Disclaimer: I do not own any characters or ideas which you recognise as being from JK Rowling's Harry Potter series or any other trademarked or copyrighted work. The plot of this story is my own, but I have no intention of making any money from it.

Author's Note:

This is where my story ends. I would just like to say thank you for all of you who came along for the ride, even when I had some obscenely long hiatuses in the middle, frustrating I know. This is by far the longest thing I've written, clocking in at over 57000 words. Well done for making it through! I also owe a debt of gratitude to all of you who write HGSS, for inspiring me to read, write and love this pairing. (And HPDM just seems to fit so naturally too!) There are some truly brilliant fictions out there – go read them! But finish this one first.


The first of Hermione's three letters on the sideboard went undelivered for nearly two weeks. When Minerva McGonagall, feeling much older than she had in years, finally returned to Australia, confident that the clean-up of the Ministry was well under way under the uncompromising eyes of the next generation of the Order of the Phoenix, she carried it with her, giving it to the intended recipients.

Dear Mum and Dad,

Thank you for your letter, which Minerva delivered to me through Seamus. I'm so sorry about what I had to do to your memories, and I'm very glad that Filius was able to restore them for you. I'm glad that you understand that I felt I had no choice. I had to protect you, but I had to protect the Wizarding World as well. I've missed you so much.

I couldn't believe it, when I got your news. A sister! And a witch, too! How I wish that I could meet Ophelia. She sounds wonderful. Is she good at Charms? I always loved Charms. I know, I know, she's only eight, she'll hardly know what she's good at yet. Give her all my love.

Tell Minerva that she definitely did the right thing by getting you to write to me – this has given me hope that not everything in life is connected to this damned war. Thank her for me, would you? And thank Filius for me, for restoring your memories as soon as you realised that Ophelia was a witch.

So many thanks. I don't mean to be morbid, but I'll never be able to thank them in person, you see. I know that I'm not going to make it through tomorrow, you see. I've accepted that now, though I am immeasurably sad that I'm never going to see you two again. The thing is, this Cause, the freedom of my world, I've been fighting for it for so long, that I've forgotten what it is to be at peace. And I would do anything to free the people I love. That doesn't just mean Severus and Harry and Ron and all the rest of the Order – I'm including my new little sister too, the one that I didn't know I had until a week ago, and every other witch and wizard who will hopefully, because of tomorrow, be able to go to Hogwarts as I did, and learn the wonder of magic. Because it's beautiful, really, it is.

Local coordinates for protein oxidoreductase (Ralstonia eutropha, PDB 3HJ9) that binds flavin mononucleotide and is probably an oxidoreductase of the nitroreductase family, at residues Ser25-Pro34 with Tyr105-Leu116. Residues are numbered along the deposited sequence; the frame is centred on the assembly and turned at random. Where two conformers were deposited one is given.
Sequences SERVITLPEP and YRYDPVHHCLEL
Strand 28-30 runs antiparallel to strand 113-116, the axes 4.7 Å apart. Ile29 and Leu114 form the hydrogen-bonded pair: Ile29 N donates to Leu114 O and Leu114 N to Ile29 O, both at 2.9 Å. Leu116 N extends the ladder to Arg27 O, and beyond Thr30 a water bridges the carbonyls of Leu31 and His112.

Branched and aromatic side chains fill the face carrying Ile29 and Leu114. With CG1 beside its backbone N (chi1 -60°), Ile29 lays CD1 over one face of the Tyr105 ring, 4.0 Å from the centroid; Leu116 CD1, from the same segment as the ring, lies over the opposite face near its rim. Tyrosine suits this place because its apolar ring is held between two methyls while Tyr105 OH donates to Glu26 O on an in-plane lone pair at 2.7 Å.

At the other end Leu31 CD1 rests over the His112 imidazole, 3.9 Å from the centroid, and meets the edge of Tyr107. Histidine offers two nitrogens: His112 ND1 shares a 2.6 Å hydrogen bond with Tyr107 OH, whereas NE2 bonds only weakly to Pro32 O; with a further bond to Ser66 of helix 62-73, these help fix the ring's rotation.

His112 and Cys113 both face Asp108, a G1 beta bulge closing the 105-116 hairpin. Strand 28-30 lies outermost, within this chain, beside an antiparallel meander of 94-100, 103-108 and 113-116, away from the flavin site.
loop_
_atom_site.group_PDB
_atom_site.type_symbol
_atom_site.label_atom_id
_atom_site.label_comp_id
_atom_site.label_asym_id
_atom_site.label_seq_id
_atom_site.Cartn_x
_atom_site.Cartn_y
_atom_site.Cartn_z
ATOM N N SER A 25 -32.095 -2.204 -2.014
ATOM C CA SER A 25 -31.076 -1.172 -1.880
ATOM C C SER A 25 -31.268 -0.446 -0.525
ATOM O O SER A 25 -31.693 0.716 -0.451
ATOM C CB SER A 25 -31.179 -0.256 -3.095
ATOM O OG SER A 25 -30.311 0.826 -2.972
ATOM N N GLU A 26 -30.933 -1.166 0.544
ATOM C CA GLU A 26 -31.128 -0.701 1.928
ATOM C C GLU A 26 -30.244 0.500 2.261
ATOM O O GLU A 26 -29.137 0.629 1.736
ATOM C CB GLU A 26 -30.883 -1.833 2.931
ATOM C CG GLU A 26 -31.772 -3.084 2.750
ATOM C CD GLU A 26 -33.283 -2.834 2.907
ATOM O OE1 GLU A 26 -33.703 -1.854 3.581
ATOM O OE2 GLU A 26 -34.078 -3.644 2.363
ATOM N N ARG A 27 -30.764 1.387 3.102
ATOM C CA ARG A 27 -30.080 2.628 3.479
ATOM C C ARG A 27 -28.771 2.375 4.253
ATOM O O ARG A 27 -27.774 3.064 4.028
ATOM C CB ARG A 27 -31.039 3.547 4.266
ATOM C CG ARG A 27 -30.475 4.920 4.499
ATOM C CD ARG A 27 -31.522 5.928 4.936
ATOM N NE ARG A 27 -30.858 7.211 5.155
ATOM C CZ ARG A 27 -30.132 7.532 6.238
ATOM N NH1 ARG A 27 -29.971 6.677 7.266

Oh Mummy, I'm so scared. But it's worth it.

I love you both so much.



The second letter was given by Severus to Harry within twenty-four hours of the end of the battle. He did not look at the younger man as he did so, just thrust it at him and disapparated again. Harry read the letter, and his face turned stony. He showed it to Draco and Ron. This was the letter which was re-printed many times in later generations' history books, the letter which for many came to define the Second Voldemort War.

The envelope said simply: The Order of the Phoenix.

Dear Harry, and Ron, and everyone else in the Order,

If you are reading this, then all the plans worked as I intended. I am dead, and Voldemort is defeated. Well done, Harry. I always knew you could do it.

I knew as soon as I ran the Arithmancy that first time that the person whose Dark Mark created the resonance would have to die. They would become the central target for all the golems, a flashing neon light saying "DEATH EATER" if you will.

That was why I didn't let anyone look at my calculations that first evening. By the time I let Severus look at it, I'd deliberately added in extraneous elements and symbols from Muggle Particle Physics which had nothing to do with the actual Arithmancy, but muddied the waters just enough that he believed my version of the answer.

I'm not a martyr, but this is the only way. Hopefully, Voldemort was right (never thought I'd write that!) and even with my death, the golems' strength of purpose was enough that they kept going, killing at least a few of the Death Eaters, and buying you time, Harry, to get to him.

My entreaty to you all, though, now. Please, let the killing stop. Somehow, I've found myself sanctioning mass genocide of all the Death Eaters with this plan. When did I stoop to suggesting murder, let alone planning and carrying it out? We didn't take enough care about the Muggles in the room, even. Some of them must have died. I didn't even factor them in, except as possible distractions. Isn't that callous? It's terrible.

We've spent too long fighting, Harry. Hiding, planning every move out. It's not been healthy, Harry, but it was necessary. When you've finally killed him, you'll have to take control. Just be careful, not to cross that line into dictatorship, or all of this will be in vain. That goes for all of you, not just Harry. I know how easy it is to fade into the grey area of morality. That boy...

In a way, maybe it's best that I'm going to die. I can feel myself succumbing more and more to the Dark – to the anger, that my life was this way, that I had to spend the best years of it always on guard, on the run, lying about who I was, plotting and scheming...

Draco, keep him sane. If anyone can, you can. Harry, keep control of the country, keep it together as only you as a figurehead can, but then give it up when you're no longer needed. Oh, who am I kidding – you've always been far more moral than I, you'll be fantastic. Ron, you're going to be the anchor of the new world, I think, when Harry's gone. You'll be brilliant.